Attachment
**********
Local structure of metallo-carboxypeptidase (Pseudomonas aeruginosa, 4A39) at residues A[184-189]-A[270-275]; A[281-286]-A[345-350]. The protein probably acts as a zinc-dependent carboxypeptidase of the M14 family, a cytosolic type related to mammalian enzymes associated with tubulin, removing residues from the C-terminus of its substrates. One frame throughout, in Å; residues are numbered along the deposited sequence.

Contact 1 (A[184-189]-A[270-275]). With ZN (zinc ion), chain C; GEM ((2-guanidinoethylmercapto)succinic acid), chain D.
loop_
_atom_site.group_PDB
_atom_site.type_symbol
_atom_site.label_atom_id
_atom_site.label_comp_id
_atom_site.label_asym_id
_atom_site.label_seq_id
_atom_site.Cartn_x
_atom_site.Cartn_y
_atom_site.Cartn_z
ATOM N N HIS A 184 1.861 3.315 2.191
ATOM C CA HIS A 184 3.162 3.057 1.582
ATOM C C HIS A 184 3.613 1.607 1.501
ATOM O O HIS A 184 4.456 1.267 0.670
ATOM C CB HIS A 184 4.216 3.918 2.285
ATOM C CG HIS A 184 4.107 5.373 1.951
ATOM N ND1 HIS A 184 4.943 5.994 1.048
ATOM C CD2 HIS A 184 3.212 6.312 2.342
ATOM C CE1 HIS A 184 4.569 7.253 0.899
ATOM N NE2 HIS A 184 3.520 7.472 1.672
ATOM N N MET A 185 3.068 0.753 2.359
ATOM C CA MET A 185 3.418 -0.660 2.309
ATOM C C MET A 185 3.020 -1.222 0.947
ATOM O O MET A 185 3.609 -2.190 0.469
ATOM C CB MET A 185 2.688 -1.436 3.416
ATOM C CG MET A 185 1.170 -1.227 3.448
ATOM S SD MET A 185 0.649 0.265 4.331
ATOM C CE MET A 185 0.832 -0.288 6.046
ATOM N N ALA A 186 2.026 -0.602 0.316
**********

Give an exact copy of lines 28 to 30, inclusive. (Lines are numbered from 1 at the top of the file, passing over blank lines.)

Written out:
ATOM C CG MET A 185 1.170 -1.227 3.448
ATOM S SD MET A 185 0.649 0.265 4.331
ATOM C CE MET A 185 0.832 -0.288 6.046